Face shot of elderly bald man with short gray beard and mustache, arid mountain landscape in background
Photo: Courtesy of Michael Soule

Soule: Yes, and it’s not only time that’s hard for us to grasp but space. We have evolved to comprehend issues at the scale of a watershed or mountain range. Thinking about anything “global” presents a serious cognitive challenge.

Few fields in science deal with these widespread, long-term issues. People in politics and business and the media don’t look at these phenomena. Our life spans are so short that we just can’t deal psychologically with long-term changes in the environment. We’re not equipped.

Tonino: To shift the scale: What about the microscopic? You’ve written that we aren’t just losing grandeur but also subtlety.

Soule: The obvious losses in the natural world, such as the whales and elephants—the megafauna—are manifestations of the more invisible losses. One of the delights of exploring nature is entering that realm of subtlety where the smallest detail matters: The molecular composition of the soil. The microscopic creatures in the water.

Orange marble-like spheres with tiny fish barely visible within them
Salmon eggs. Photo: Peter Steenstra, USFWS

Subtle changes go unnoticed unless one is a naturalist and has spent time in the field getting to know the flora and fauna over seasons and years. The changes we see, if we see them at all, are the larger trends that result from the small changes. There are some politicians who recognize what’s happening, but it’s political suicide to publicize these issues. At best, a fraction of your constituency cares. Publicly discussing the environment only alienates the majority of your supporters.

Tonino: You keep steering us back to politics. Is that because conservation biologists’ work is of limited value unless it actually alters the political process?

Soule: If we want to make changes to the way society operates, we’ve got to be political. There’s no way around it. But conservative politicians are in the business of denying that anything bad is happening, and just about all politicians want to avoid controversy. In the most recent presidential election, Hillary Clinton and Donald Trump both avoided talking about environmental issues. About half of American voters are Democrats, and about half are Republicans. If that split is immutable, we have to accept gridlock. Progressives who support environmental protections aren’t going to be able to make the majority adopt their viewpoint.

Tonino: Aren’t there any groups of voters who do place a higher premium on environmental issues?

Rugged mountains and small clouds reflected on a lake at dusk
Wilderness reflection in the Olympic Range, Washington. Photo: Paula MacKay

Soule: There are people who work for government agencies that protect habitat. There are people who work on behalf of hunting and fishing interests. There are people whose business is to conserve natural resources.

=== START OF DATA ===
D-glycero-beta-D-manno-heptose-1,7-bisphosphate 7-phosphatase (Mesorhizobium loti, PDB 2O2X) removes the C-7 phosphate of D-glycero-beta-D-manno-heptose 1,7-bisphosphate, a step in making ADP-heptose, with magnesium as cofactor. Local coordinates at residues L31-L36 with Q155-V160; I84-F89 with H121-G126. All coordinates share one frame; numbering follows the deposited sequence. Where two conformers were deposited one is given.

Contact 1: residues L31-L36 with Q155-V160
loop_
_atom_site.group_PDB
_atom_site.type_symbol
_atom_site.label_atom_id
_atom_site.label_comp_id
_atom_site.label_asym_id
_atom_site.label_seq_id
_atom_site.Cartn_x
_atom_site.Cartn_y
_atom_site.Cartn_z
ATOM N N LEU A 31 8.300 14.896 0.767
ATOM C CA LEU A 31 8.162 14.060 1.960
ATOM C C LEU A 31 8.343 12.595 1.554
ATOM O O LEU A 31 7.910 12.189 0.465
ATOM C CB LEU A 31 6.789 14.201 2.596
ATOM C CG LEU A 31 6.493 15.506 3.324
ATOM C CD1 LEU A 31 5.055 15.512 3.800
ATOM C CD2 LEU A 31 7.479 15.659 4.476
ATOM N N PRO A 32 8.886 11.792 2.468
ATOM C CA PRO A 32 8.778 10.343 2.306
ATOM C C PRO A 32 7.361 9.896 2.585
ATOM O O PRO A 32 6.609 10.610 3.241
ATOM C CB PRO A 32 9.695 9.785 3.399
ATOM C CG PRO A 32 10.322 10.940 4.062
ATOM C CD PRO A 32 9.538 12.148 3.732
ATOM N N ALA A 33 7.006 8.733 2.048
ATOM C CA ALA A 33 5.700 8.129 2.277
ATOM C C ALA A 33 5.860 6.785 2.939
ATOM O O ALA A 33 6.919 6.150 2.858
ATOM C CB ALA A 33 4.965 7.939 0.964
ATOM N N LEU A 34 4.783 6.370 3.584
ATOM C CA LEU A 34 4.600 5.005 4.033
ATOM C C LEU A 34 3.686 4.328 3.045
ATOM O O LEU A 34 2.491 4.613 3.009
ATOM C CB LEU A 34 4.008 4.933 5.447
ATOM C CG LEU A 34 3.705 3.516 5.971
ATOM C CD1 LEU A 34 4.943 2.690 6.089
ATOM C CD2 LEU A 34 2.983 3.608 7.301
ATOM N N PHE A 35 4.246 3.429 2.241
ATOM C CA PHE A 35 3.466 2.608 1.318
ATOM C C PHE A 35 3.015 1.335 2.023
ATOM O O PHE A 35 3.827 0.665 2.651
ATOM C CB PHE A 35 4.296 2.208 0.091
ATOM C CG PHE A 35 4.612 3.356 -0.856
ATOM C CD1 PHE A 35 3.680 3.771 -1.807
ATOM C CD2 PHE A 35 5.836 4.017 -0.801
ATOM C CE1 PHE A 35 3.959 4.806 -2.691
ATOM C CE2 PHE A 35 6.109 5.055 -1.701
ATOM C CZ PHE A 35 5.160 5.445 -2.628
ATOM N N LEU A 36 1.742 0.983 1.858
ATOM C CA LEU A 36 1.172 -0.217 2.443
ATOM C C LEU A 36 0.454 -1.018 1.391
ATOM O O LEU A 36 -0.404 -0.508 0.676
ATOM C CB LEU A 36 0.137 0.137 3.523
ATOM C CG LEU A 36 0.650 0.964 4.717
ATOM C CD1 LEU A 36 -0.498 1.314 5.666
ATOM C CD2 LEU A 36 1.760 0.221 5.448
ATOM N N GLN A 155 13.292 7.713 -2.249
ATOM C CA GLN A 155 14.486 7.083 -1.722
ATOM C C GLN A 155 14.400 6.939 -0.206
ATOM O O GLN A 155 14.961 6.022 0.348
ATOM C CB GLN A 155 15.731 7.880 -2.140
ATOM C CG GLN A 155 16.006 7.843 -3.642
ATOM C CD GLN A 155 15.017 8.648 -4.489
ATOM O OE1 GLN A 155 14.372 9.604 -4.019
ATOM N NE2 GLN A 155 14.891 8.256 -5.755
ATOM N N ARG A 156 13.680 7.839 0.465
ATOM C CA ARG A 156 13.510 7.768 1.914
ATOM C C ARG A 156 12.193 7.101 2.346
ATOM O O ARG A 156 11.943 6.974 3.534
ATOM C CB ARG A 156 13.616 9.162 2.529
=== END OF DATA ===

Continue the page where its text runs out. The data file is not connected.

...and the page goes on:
For the record, I don’t like the term “natural resources.” It almost always refers to resources valuable to humans, not to the huge diversity of nonhuman species.

Maybe it’s a foolish hope to lean on, but religious Christians represent another potential group of voters who care about nature. The Bible says God created everything and pronounced it good. That must mean biodiversity is good, right? If we’re destroying creation, surely that’s a bad thing in the eyes of God.

I don’t know how many conservative Christians feel that way—probably not very many—but at least there’s some common ground there, a point of contact between the religious folks and conservationists. Maybe together these groups can act as a kind of brake on our short-term economic impulses.

Tonino: We’ve been discussing imminent threat as a motivator for people to take action, but what about the love of nature? Might it stir people to action better than fear?

Soule: We need both. Anxiety and passion often go hand in hand for conservation biologists. We are dealing with a diminishing asset—wildness—whether it’s the disappearance of a single species or an entire fauna, such as Africa’s wildlife. Lurking in the minds of most conservation biologists is a singular realization: Our subject matter is disappearing. When this awareness becomes commonplace—just part of the job, another day at the office—much anxiety and passion can be lost, bumped out by the everyday concerns of making a living. So we have to keep feeling our way through the crisis. We have to feel frightened, to feel the loss and not just understand it from behind a desk.

Maybe it takes a tangible threat to our home environment to make us realize that we really do love the earth.

I have always loved, and will always love, wild nature: Plants and animals. Places that are still intact. Though others might avoid the word, I insist that we talk about “love” in conservation, because we only protect what we love. The reason we act when something threatens our family or our neighborhood is because we love these people and places. Maybe it takes a tangible threat to our home environment to make us realize that we really do love the earth.

These days, from what I can tell, not many people are passionate about biodiversity. At best, families pack into the car and head out for a summer camping trip. If you’re wealthy, maybe you fly to a resort town where you own a second or third home. For many the enjoyment of nature usually involves a snowmobile or off-road vehicle—a “gas toy,” as my wife calls them. When the vacation ends, it’s back to the “real world.” Of course, the real world is the one where the permafrost is melting and the extinction rates are ramping up, all of it very rapidly. But, as I’ve said, our time scales of concern are days and weeks, not decades and centuries. The big picture is lost.

A female moose dips her head into blue-green water as her calf nuzzles her neck, knee-deep in the water.
A mother moose and her calf. Photo: William C. Gladish